Cinema, Circus & Spaghetti (Sexmob Plays Fellini: The Music of Nino Rota)
The Royal Potato Family
For Sexmob’s first studio recording in eight years, leader Steven Bernstein chose to sample from five different soundtracks composed by Nino Rota for the films of Italian auteur Federico Fellini. After playing the arrangements on tour for an entire year, the core quartet, together for 17 years now, knocked out all dozen songs in a single day. This blend of slow, thoroughgoing germination and gushing creativity is mirrored within many of the individual songs of Cinema, Circus & Spaghetti, and in the arc of the disc as a whole.
Rota’s broad, melody-laden compositions have proven to be fertile for jazz. In the liner notes, Bernstein cites Hal Willner’s brilliant Amacord Nino Rota (1980) for opening his mind to Rota. Nino Rota (2011) by accordionist Richard Galliano, with Dave Douglas and John Surman, among others, is a more recent notable example. But Sexmob’s take on Rota manages to be wide-ranging yet remarkably coherent, closer to their treatment of Prince and Duke Ellington than to their James Bond project, but with moments of clownish irreverence and homespun revelry that Fellini would have appreciated.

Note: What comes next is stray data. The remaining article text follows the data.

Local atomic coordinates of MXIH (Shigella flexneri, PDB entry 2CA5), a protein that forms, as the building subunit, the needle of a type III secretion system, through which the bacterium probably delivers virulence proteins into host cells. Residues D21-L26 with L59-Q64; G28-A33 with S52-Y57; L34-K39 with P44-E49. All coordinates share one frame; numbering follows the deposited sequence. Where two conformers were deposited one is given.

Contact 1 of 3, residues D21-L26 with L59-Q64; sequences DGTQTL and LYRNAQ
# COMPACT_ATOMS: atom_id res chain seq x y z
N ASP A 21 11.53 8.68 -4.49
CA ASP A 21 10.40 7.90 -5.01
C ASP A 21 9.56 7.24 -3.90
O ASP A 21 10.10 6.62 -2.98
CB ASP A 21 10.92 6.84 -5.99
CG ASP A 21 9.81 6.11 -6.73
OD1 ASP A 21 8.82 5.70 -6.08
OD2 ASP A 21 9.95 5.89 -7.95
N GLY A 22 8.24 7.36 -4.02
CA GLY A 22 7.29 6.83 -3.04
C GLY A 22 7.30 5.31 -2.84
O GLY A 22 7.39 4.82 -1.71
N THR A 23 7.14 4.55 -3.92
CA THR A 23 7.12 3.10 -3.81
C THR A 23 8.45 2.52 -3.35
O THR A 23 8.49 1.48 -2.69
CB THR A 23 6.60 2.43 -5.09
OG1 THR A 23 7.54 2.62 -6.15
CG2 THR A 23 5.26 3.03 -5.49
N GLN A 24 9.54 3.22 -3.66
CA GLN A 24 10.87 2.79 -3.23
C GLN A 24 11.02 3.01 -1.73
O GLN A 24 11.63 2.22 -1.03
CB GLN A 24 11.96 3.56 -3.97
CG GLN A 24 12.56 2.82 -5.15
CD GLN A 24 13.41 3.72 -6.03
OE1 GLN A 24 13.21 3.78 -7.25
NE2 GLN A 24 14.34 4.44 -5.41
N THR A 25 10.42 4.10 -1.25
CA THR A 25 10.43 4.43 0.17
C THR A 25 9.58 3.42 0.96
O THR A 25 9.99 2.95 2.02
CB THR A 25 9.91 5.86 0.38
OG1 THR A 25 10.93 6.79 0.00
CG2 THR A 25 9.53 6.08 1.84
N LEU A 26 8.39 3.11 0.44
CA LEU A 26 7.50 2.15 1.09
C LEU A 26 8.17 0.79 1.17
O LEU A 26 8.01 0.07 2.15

It starts quietly. The opener, “Amacord,” unfolds as an evocative dirge, only slightly leavened by the creamy horn voicings of “Il Teatrino Delle Suore,” from Bernstein’s unique valve/slide “hybrid” trumpet and the saxophone of Briggan Krauss. But before long, “Volpina” (also from Amacord) is being spiked by New Orleans syncopation, “Paparazzo” (La Dolce Vita) has Krauss depicting the pack of prying shutterbugs with skronks reminiscent of Sam Rivers, and “Nadia Gray” (La Dolce Vita) explodes like riot grrrl jazz, from the taunting treatment of the melody to Kenny Wollesen’s faux-sloppy drum solo. There is plenty more in the seams—this is Sexmob’s most nuanced album—and electric bassist Tony Scherr’s solo rendition of “Gelsomina” (from La Strada) helps bring the project to a smooth, gliding landing. When it’s over, you get the sense that there isn’t any style of music, from opera to Opry, that Bernstein and Sexmob can’t thrillingly reinvent.